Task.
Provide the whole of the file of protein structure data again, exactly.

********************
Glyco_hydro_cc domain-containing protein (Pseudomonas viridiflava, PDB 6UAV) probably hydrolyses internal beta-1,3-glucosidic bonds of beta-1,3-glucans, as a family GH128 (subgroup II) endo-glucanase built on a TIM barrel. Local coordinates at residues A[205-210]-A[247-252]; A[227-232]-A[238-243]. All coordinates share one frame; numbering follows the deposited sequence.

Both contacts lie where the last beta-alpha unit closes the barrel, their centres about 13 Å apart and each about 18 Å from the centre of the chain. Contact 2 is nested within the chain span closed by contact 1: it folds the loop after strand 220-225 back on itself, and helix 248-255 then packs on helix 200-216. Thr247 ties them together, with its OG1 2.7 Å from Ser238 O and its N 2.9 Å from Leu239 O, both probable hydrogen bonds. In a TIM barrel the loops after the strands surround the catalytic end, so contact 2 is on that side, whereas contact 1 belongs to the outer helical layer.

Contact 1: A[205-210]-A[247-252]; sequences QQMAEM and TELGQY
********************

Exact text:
Glyco_hydro_cc domain-containing protein (Pseudomonas viridiflava, PDB 6UAV) probably hydrolyses internal beta-1,3-glucosidic bonds of beta-1,3-glucans, as a family GH128 (subgroup II) endo-glucanase built on a TIM barrel. Local coordinates at residues A[205-210]-A[247-252]; A[227-232]-A[238-243]. All coordinates share one frame; numbering follows the deposited sequence.

Both contacts lie where the last beta-alpha unit closes the barrel, their centres about 13 Å apart and each about 18 Å from the centre of the chain. Contact 2 is nested within the chain span closed by contact 1: it folds the loop after strand 220-225 back on itself, and helix 248-255 then packs on helix 200-216. Thr247 ties them together, with its OG1 2.7 Å from Ser238 O and its N 2.9 Å from Leu239 O, both probable hydrogen bonds. In a TIM barrel the loops after the strands surround the catalytic end, so contact 2 is on that side, whereas contact 1 belongs to the outer helical layer.

Contact 1: A[205-210]-A[247-252]; sequences QQMAEM and TELGQY